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Re: Opinions on Outdoor Training

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  • Ilively@adelphia.net
    ... Scouts or Webelos, whereas many other cooking methods are, but what is age appropriate for Tigers, Cubs or Webelos would probably bore Boy Scouts or
    Message 1 of 3 , Feb 1, 2006
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      >I do not believe that Dutch Oven cooking is appropriate for Cub
      Scouts or Webelos, whereas many other cooking methods are, but what is age
      appropriate for Tigers, Cubs or Webelos would probably bore Boy Scouts or
      Venturing youth out of their minds!

      Repectfully, Pete, I do not believe the idea of teaching lots of cooking ideas in BALOO, or OWL is to teach leaders how to teach the Cub Scouts, but, instead, to teach leaders (themselves!) how to cook.

      Many of these leaders (especially those in BALOO) have little to no outdoor cooking experience. Depending on the level of camping, and the facilities available to them, many leaders may have NO CLUE how or what they can cook for campouts -- and the Cub Scouts could end up with Pop tarts, dry cereal and PB/J for the weekend. While the Cub Scouts might enjoy this fare, I doubt their parents would be screaming "let's go camping again" anytime soon after such a weekend.

      Something that we, as trainers, must remember is that we need to include a variety of foods/meals in our training. I've seen many trainings focus on lunch and dinner fare, and completely ignore the fact that most people like to eat Breakfast.

      As someone mentioned, it may be that Cub Scout Packs would cook as one large group, instead of individually or by family. I try to ensure that our people receive a "mass quantities" chart. Many people really don't know how much food/drink a group would need. [I'm struggling with this as I prepare for my son's Eagle Scout Court of Honor -- how much cake/drink do 200 people need?!]


      However, I do agree with you that some cooking methods are best taught at different levels. I imagine that Boy Scout Leaders wouldn't be as excited at a "Box Oven" demonstration, as the Cub Scout Leaders would. Nor would "eggs in a bag" (boiling water method) thrill the Scout Leaders. Something fun for Scout Leaders might be the eggs in a bag (brown bag/bacon) method, or cooking a hardboiled egg in a paper cup (leaders can explain the 'science' of water boiling at 212 and paper burning at 451 to the scouts). [Heck, *I* got excited about cooking burgers on a rock (when I took SMF). ]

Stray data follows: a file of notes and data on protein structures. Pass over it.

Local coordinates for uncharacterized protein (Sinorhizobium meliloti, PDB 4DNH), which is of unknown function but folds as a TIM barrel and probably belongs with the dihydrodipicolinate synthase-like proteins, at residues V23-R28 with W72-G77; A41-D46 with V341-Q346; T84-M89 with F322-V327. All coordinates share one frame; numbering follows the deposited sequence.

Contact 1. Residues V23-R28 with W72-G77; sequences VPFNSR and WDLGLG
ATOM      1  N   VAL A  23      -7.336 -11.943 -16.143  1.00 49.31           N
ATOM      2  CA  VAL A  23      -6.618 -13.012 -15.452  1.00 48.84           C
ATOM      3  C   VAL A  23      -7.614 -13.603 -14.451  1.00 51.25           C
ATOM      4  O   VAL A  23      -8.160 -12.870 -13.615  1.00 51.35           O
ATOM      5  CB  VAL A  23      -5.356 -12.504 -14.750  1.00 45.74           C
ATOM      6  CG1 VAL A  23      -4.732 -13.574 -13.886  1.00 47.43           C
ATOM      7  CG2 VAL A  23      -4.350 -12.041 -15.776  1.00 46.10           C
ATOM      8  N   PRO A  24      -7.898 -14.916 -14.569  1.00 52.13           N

As for Venturing Leaders, I imagine that they'd gain from learning 'Trail Food' and 'backpacking cuisine'.


      Again, this is "opinions on outdoor training" ... your mileage may vary.
      ;-)



      Something we do in my Council is hold the outdoor trainings on the same weekend. We often share staff between the two courses. This has advantages and disadvantages. Our Scout Camp is inconvenient to all -- at least 1/2 hour drive for most. When leaders agree to the training, they often ask if they can teach more than one session in order to justify their trip. Why can't the knots expert teach knots to both Webelo Leaders and Scoutmasters?

      We sometimes share courses, too. Our BALOO and OWL participants have shared the cooking demonstration, as long as BALOO has been around. [Buying in bulk has its advantages, too!]

      BALOO and OWL also share the gear demonstration. [We've rearranged the BSA suggested schedule to allow this] Generally, we ask our local outdoor store to come out and show their wares. THEY are the experts. We've been lucky, and the demonstrators often give samples to participants (socks, led flashlights, fuel containers, caribiners, freeze-dried food, etc.)

      The Values/Goals session is shared by the OWL and IOLS leaders. It's the 'difficult talk' about things like sex, drugs and alcohol. We generally hold it after our Saturday evening meal -- when people are happy and full, and (sadly) most likely to fall asleep.

      OWL and IOLS also share campfire. It's a great opportunity for the Webelos Leaders to get to know the Scoutmasters that they may be visiting with their Den.


      Best,
      Ida
    • Scouter Chuck
      Ida Lively wrote... ... Agreed. [snip] ... Also, kids on stimulant meds _require_ a high protien breakfast. As do many special needs diets. ... Actually, in
      Message 2 of 3 , Feb 1, 2006
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        Ida Lively wrote...

        > Repectfully, Pete, I do not believe the idea of teaching lots